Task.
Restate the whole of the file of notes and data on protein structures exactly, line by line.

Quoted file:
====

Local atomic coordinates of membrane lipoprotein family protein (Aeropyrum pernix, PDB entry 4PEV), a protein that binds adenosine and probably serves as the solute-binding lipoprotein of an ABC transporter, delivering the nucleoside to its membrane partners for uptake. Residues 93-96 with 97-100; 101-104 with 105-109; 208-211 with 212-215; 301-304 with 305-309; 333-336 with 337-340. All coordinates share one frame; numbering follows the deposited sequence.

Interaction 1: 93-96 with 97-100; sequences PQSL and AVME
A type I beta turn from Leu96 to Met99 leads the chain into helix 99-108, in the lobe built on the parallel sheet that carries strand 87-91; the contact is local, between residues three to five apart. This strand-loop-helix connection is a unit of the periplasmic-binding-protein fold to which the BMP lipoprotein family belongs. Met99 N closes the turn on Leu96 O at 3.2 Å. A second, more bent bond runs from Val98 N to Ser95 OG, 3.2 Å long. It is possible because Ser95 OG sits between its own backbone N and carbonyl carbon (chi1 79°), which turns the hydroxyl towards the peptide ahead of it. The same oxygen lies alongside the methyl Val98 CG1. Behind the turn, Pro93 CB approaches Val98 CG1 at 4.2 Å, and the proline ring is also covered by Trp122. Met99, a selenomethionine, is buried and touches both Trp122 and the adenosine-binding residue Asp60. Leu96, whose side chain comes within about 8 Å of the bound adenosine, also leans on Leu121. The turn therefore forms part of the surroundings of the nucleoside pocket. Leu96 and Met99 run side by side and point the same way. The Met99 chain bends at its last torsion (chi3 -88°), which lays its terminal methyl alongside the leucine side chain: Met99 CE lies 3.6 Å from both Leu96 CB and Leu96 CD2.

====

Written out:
Local atomic coordinates of membrane lipoprotein family protein (Aeropyrum pernix, PDB entry 4PEV), a protein that binds adenosine and probably serves as the solute-binding lipoprotein of an ABC transporter, delivering the nucleoside to its membrane partners for uptake. Residues 93-96 with 97-100; 101-104 with 105-109; 208-211 with 212-215; 301-304 with 305-309; 333-336 with 337-340. All coordinates share one frame; numbering follows the deposited sequence.

Interaction 1: 93-96 with 97-100; sequences PQSL and AVME
A type I beta turn from Leu96 to Met99 leads the chain into helix 99-108, in the lobe built on the parallel sheet that carries strand 87-91; the contact is local, between residues three to five apart. This strand-loop-helix connection is a unit of the periplasmic-binding-protein fold to which the BMP lipoprotein family belongs. Met99 N closes the turn on Leu96 O at 3.2 Å. A second, more bent bond runs from Val98 N to Ser95 OG, 3.2 Å long. It is possible because Ser95 OG sits between its own backbone N and carbonyl carbon (chi1 79°), which turns the hydroxyl towards the peptide ahead of it. The same oxygen lies alongside the methyl Val98 CG1. Behind the turn, Pro93 CB approaches Val98 CG1 at 4.2 Å, and the proline ring is also covered by Trp122. Met99, a selenomethionine, is buried and touches both Trp122 and the adenosine-binding residue Asp60. Leu96, whose side chain comes within about 8 Å of the bound adenosine, also leans on Leu121. The turn therefore forms part of the surroundings of the nucleoside pocket. Leu96 and Met99 run side by side and point the same way. The Met99 chain bends at its last torsion (chi3 -88°), which lays its terminal methyl alongside the leucine side chain: Met99 CE lies 3.6 Å from both Leu96 CB and Leu96 CD2.